To update you on last week’s story about the demise of the Eastern Sierra Hatchery Foundation (ESHF), I spoke this week with Brooke Pace, who was hired by the Foundation in January to take over the bookkeeping.
Pace said she brought in an independent accountant to audit the books once it became apparent the organization hadn’t filed taxes correctly in years.
Specifically, the organization, despite being a 501(c)3 non-profit, had inexplicably been paying California state taxes. Pace also said that no assets were declared on the returns.
When she suggested that this overpayment of taxes be recovered, she was told to leave it alone, since the Foundation was soon to be disbanded anyway.
Pace also said that when the precursor to the ESHF, the Hot Creek Hatchery Foundation, was originally formed, the goal of the Foundation was to raise money, buy equipment and take care of seasonal employees.
At that time, it was Pace’s understanding that the seasonal employees were placed on Emil Rummel’s payroll. These employees also got their worker’s comp through Rummel.
“I found no record of what Rummel paid these employees, or what the Foundation paid Rummel to carry these employees,” said Pace.
Rummel told The Sheet Thursday that indeed, he’d written checks out of his personal account to pay employees. When asked if he were reimbursed by the Foundation for this, Rummel said, “I took care of a great deal of it on my own.” When asked what dollar amount that might equate to, Rummel said he didn’t know. “I don’t think I kept any of those records,” he said.
The Sheet asked Rummel why he thought the ESHF was disbanded. Rummel replied, “It was going in the wrong direction.” Expanding on that statement, Rummel said the wrong direction was towards Inyo County. “This was not an Inyo County organization,” he said.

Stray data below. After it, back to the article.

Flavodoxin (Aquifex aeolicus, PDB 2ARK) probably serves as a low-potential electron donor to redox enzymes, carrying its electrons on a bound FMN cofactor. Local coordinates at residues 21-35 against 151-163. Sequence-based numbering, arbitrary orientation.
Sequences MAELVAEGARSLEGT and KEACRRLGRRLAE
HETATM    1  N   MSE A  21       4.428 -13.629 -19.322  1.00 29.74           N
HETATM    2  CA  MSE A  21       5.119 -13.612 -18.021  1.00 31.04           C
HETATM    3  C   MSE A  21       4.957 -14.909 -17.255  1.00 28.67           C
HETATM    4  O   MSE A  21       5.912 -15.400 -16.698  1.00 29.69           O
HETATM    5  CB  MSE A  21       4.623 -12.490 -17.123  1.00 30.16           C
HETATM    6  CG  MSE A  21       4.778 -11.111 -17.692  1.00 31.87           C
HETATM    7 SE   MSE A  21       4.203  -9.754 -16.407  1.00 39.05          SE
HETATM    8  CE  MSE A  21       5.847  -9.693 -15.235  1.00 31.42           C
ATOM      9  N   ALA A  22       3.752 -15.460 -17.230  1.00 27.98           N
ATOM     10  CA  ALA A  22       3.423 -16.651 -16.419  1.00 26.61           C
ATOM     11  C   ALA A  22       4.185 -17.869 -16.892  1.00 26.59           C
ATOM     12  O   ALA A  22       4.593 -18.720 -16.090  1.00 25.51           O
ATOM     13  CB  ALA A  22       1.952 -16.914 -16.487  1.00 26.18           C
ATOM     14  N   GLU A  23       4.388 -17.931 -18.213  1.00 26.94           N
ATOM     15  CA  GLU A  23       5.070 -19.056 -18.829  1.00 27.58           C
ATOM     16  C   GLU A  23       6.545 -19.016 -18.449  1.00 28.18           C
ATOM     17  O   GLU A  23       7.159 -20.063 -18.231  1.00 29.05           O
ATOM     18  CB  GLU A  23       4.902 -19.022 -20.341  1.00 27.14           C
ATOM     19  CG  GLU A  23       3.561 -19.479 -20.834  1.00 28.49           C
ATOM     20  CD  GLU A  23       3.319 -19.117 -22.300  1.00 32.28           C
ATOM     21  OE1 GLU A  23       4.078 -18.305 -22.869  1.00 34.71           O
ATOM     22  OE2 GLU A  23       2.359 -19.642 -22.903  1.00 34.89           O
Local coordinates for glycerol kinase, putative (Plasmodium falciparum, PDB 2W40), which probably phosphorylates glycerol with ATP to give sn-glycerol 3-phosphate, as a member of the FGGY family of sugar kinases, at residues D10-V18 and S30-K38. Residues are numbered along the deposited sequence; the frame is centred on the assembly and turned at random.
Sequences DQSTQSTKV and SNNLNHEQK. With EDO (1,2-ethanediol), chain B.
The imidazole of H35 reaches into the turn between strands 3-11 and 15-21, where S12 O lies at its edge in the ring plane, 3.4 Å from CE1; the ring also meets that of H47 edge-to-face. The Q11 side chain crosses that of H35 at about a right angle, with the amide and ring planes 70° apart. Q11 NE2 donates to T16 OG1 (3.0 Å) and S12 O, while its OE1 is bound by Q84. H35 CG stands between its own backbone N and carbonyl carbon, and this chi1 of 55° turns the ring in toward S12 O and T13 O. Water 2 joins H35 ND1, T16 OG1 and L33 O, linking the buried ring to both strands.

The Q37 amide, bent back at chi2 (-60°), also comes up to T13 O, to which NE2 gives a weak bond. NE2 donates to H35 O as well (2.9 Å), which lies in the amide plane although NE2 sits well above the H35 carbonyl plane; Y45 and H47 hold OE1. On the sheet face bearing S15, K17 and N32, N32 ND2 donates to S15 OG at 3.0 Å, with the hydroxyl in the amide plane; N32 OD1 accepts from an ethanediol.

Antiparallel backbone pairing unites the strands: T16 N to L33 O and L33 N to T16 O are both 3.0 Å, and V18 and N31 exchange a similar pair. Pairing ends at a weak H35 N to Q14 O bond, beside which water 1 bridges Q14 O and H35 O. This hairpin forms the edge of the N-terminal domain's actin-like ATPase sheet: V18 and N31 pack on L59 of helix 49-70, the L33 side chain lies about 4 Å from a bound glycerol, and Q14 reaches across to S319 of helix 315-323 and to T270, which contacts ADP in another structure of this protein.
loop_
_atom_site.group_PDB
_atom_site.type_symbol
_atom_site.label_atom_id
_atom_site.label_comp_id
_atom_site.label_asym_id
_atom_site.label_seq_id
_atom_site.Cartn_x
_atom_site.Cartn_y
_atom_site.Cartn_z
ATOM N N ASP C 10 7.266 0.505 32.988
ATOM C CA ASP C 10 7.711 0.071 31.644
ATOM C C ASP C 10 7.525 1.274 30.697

Sheet: Instead of dissolving the organization, why didn’t the people who disagreed with the new direction simply step down and let those who remained interested continue forward?
Rummel: That’s the way it was discussed [to dissolve] and that’s the way we did it.”
Board member Mike McKenna said putative Board President Mike Seefeldt (who Pace said apparently assumed the mantle of the presidency without a formal vote of the Board, which, she says, is a violation of the Foundation’s bylaws) told the rest of the Board prior to the dissolution, “I’m the president and I can hire and fire anyone I want.”
McKenna said he responded to this comment by calling Seefeldt a dictator, which led to the following exchange:
McKenna: This is not a dictatorship.
Seefeldt: Yes it is.
Former Board member Bruce Ivey was one of two members to vote against dissolution. He believed those who didn’t like the idea of the ESHF expanding its scope of interest (by helping neighboring hatcheries which weren’t afflicted with the New Zealand Mud Snail) should have quit.
“It takes a lot of time, energy and money to create a 501(c)3,” said Ivey, who said it was a shame to let this 501(c)3 just die.
Ivey said “The DFG hates these partnerships. They find them awkward.”
“I don’t think anything will close down just because the ESHF doesn’t exist,” he said, “but we may see a reduction in fish production.”
His prediction: DFG will simply say to local municipalities: “You want fish? Just buy ‘em and plant ‘em yourself.”
Sheet: Why do you think that?
Ivey: Because that’s exactly what DFG Deputy Director Sonke Mastrup told me … and what I believe is that for every dollar less they spend on fish planting, they’ll see one less dollar in fish license revenue.
Which could have tremendous economic impact on Mono County. As former County Supervisor and former ESHF Board member Ed Inwood told The Sheet, tourism is the County’s economic engine, fishing is the most important element of that, and that much of that business is driven by the hatchery system.
“My question is, how are we going to stay in business in Mono County?”
Inwood did agree with the dissolution of the ESHF, saying, “The public-private partnership wasn’t happening on the state side.”